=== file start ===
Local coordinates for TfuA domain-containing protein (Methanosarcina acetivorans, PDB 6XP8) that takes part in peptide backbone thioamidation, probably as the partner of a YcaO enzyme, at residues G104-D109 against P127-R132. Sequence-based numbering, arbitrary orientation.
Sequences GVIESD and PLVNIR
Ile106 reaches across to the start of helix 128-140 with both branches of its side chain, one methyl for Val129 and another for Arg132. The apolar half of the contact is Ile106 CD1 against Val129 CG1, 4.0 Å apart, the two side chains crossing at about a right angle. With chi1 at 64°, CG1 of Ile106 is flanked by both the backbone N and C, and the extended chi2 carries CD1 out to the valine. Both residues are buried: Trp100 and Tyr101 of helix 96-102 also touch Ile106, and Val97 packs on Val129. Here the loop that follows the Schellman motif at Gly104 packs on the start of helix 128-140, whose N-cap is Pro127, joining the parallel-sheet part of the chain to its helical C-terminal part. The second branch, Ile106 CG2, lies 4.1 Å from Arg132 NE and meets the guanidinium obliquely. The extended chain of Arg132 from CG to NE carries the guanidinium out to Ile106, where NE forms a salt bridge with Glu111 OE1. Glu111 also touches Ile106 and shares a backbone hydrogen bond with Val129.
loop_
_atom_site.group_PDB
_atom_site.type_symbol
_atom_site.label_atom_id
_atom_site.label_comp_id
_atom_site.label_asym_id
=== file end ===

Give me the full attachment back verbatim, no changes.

Local coordinates for TfuA domain-containing protein (Methanosarcina acetivorans, PDB 6XP8) that takes part in peptide backbone thioamidation, probably as the partner of a YcaO enzyme, at residues G104-D109 against P127-R132. Sequence-based numbering, arbitrary orientation.
Sequences GVIESD and PLVNIR
Ile106 reaches across to the start of helix 128-140 with both branches of its side chain, one methyl for Val129 and another for Arg132. The apolar half of the contact is Ile106 CD1 against Val129 CG1, 4.0 Å apart, the two side chains crossing at about a right angle. With chi1 at 64°, CG1 of Ile106 is flanked by both the backbone N and C, and the extended chi2 carries CD1 out to the valine. Both residues are buried: Trp100 and Tyr101 of helix 96-102 also touch Ile106, and Val97 packs on Val129. Here the loop that follows the Schellman motif at Gly104 packs on the start of helix 128-140, whose N-cap is Pro127, joining the parallel-sheet part of the chain to its helical C-terminal part. The second branch, Ile106 CG2, lies 4.1 Å from Arg132 NE and meets the guanidinium obliquely. The extended chain of Arg132 from CG to NE carries the guanidinium out to Ile106, where NE forms a salt bridge with Glu111 OE1. Glu111 also touches Ile106 and shares a backbone hydrogen bond with Val129.
loop_
_atom_site.group_PDB
_atom_site.type_symbol
_atom_site.label_atom_id
_atom_site.label_comp_id
_atom_site.label_asym_id